Osteoarthritis is of two types:

Primary: There is no exact cause for this. It is seen in older age groups and in weight bearing joints like the hip and knee. Usually joints of both sides are affected, one side more than the other. Obesity is a predisposing factor. There is no hereditary preponderance. People involved in heavy labour are mainly affected.

Secondary: Due to a predisposing factor like trauma, fractures or infection of the joint. Usually one joint is involved and it occurs at a relatively younger age, when compared to primary osteoarthritis.

Pathology: Normally all weight bearing joints consist of bones which are covered with articulate cartilage. This cartilage is healthy in younger people and not sensitive to pain. It's basic function is to protect the underlying pain sensitive bones from coming into contact with each other, something like " a cushion between the joints ".

Osteoarthritis is a disease which causes this cartilage (cushion) to wear off, thus exposing the bony surfaces which rub against each other producing pain.


Pain is the most important symptom. In the early stages pain typically occurs following weight bearing and on walking for a long time. It's more severe while climbing stairs or squatting. It is typically relieved by rest and pain killers.

However in the later and severe stages the pain worsens, thus hampering the movement of the patient. In most severe cases pain is present even at rest.

Pain can also referred to the neighboring joints.
Eg: osteoarthritis of the hip can present as knee pain.

Restriction of mobility: It occurs due to pain and stiffness. Initially the person might not be able to walk long distances, but as severity increases he might not be able to move around, even well within his home. The range of movement of the joint also reduces gradually.

Crepitus: The patient usually complains of "click" like sound on moving the joint which is due to the "loose bodies " formed within the joint due to the disease process.

Swelling and redness: This might occur occasionally. But is not as severe as the swelling that occurs in other forms of inflammatory arthritis.


X rays are the gold standard to diagnose this condition. The X rays are usually taken in the standing position, from the front and sides.

Normal X ray
X ray with osteoarthritis

A. Showing decreased space between the bones showing wear and tear of the joint
C. Loose bodies

MRI might be occasionally required to see the condition of the cartilage.


"Prevention is the best cure" is a common saying and is true to this condition as well. However one must understand that the process of the joints wearing off is a normal age related process and it cannot be completely avoided. However the extent to which the joint wears off can definitely be controlled.

The following measures would help to protect our joints:

1) Weight reduction: Obesity being an important factor contributing to this disease, weight reduction becomes paramount in avoiding this condition. Though conditions like diabetes and binge eating have no direct bearing on this condition, as they predispose to weight gain, they must be controlled.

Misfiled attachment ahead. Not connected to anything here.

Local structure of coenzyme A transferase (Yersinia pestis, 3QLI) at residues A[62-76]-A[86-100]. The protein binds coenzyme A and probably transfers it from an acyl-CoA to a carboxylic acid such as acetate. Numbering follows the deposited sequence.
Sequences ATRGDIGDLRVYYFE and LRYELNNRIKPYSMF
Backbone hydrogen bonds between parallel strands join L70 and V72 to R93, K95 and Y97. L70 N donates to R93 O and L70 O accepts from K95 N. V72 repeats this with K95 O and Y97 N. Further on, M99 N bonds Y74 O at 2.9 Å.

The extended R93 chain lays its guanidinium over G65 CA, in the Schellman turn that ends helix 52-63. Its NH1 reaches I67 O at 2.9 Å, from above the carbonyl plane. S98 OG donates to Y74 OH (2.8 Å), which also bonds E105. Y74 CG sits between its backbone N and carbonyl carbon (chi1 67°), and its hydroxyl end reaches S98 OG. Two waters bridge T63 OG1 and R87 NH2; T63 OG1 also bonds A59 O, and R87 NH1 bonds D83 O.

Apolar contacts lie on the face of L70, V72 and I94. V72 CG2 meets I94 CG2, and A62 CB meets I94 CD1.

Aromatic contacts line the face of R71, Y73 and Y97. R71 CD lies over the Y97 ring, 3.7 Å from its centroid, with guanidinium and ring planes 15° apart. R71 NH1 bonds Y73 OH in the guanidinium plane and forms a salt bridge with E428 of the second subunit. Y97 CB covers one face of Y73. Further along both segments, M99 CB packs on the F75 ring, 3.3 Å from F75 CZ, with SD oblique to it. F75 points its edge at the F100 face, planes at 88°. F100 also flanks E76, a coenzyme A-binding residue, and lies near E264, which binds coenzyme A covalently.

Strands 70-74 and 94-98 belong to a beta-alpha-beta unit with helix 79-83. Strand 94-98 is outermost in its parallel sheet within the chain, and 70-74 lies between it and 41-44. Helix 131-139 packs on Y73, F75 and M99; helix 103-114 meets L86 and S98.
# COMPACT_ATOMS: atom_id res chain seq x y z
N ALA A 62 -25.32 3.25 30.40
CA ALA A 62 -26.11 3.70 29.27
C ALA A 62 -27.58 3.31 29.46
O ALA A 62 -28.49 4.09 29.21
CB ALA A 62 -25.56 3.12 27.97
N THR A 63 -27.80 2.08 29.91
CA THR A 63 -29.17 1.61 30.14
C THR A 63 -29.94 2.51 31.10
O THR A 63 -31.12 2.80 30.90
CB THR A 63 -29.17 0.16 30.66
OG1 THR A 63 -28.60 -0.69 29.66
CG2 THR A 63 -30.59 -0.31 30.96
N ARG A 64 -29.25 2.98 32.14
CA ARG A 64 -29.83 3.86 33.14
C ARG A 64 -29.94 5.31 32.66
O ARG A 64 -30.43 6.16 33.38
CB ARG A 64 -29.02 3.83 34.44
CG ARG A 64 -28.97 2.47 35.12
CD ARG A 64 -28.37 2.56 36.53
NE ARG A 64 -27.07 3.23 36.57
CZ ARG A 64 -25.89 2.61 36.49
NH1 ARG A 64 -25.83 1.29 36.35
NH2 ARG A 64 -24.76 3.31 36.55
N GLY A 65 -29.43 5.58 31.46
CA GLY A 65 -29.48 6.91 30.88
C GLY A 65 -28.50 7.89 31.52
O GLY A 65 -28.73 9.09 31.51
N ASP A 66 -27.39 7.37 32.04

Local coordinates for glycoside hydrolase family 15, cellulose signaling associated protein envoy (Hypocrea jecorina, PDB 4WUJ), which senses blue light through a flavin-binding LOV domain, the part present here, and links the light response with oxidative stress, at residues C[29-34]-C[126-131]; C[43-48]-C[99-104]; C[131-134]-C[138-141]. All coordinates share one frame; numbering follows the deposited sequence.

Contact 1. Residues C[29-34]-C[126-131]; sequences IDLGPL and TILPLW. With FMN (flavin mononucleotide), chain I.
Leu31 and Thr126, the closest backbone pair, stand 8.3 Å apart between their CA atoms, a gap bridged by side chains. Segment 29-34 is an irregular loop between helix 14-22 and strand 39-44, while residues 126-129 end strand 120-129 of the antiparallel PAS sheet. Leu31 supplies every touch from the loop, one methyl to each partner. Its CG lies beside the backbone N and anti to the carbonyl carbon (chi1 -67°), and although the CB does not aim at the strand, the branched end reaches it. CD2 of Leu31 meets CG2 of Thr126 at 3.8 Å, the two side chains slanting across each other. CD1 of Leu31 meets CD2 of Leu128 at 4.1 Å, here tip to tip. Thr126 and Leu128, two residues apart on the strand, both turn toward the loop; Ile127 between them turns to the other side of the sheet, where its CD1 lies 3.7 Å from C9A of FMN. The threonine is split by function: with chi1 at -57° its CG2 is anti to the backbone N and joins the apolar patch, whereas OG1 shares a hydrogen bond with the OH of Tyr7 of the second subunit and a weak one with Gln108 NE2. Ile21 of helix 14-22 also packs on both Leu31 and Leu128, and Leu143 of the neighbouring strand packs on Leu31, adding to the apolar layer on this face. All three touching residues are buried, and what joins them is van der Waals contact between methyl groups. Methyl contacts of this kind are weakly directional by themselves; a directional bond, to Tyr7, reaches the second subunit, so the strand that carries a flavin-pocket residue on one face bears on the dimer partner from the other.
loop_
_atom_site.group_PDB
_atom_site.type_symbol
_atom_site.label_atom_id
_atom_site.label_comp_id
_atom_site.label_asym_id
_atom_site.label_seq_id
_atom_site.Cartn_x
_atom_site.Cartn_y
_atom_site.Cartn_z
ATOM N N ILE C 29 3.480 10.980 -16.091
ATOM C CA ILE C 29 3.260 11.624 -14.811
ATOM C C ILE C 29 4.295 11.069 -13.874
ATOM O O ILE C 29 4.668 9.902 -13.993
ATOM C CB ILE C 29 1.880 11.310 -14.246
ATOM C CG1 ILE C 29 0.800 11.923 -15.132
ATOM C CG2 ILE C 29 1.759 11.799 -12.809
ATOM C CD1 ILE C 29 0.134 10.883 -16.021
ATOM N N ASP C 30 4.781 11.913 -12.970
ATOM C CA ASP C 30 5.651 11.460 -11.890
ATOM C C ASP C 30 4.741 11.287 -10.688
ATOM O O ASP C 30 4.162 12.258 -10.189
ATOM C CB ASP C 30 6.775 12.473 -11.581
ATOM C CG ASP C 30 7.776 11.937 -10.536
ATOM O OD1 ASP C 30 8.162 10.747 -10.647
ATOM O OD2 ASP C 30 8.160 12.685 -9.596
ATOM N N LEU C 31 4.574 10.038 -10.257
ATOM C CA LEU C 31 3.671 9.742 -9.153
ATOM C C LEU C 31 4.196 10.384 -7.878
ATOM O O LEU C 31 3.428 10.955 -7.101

2) Activity modification: Activities like climbing and getting down stairs, sitting cross legged, squatting should be avoided whenever possible. Western toilets should be preferred. Walking and jogging should be done using soft footwear and on jogging tracks whenever possible. While jogging, Concrete surfaces should be avoided.

3) Exercises: These are prescribed so that the muscles of the limb become strong so as to reduce the workload on the joints. Light exercises like yoga and swimming are preferred.


There are no medications to reverse the damage that has already occurred in the joint. However medications do help in reducing pain and protecting the joint from wearing off further, to a certain extent.

1) Pain killers: These are prescribed in acute painful episodes. They provide immediate pain relief. However their action is temporary and long term continuous usage is discouraged as they can cause kidney damage and acidity problems.

2) Drugs to protect the cartilage: They help to prevent disease progression.
Commonly used drugs that protect the cartilage are diacerin, glucosamine, pro, collagen peptides.

3) Injections into the joint: Hyaluronate injections into the joint are advised in mild to moderate cases, which improve the lubrication within the joint. These injections are given once a week for 3-5 weeks, depending on the severity. There is a yearly injection available as well, which is expensive.

Surgical treatment: In moderate to severe conditions where the patient depends on pain killers on a regular basis to relieve the pain surgery is indicated.

1) Arthroscopy and debridement: This is done in moderate cases. This is a key hole surgery, where very small surgical wounds are made over the knee. Joint is washed thoroughly with surgical fluid. Following surgery, patient has considerable relief from pain. However it provides temporary relief, usually lasting for around 4-6 months.This surgery is relatively inexpensive and minimally invasive.

2) Osteotomy: This is a protective surgery that is done in mild to moderate cases, in order to prevent the condition from progressing. This is a bone surgery in which the bone us straightened and is fixed with a "plate". The patient needs to walk with a crutch without bearing weight on the operated limb, for 6 weeks following surgery.

3) Total knee replacement: This is done in advanced cases. Following this surgery the patient would have significant pain relief and a reasonably good range of joint movement. The patient can walk around independently. However squatting is discouraged following this surgery, as it would damage the implant. The patient requires physiotherapy and exercises for 4-6 weeks following surgery to attain the best possible result.

With the advances in the field of medicine, life expectancy has improved. Hence many people around the world will continue to develop age related arthritis. Preventive measures are well worth taking. A regular check up and early specialized treatment would go a long way in improving ones quality of life.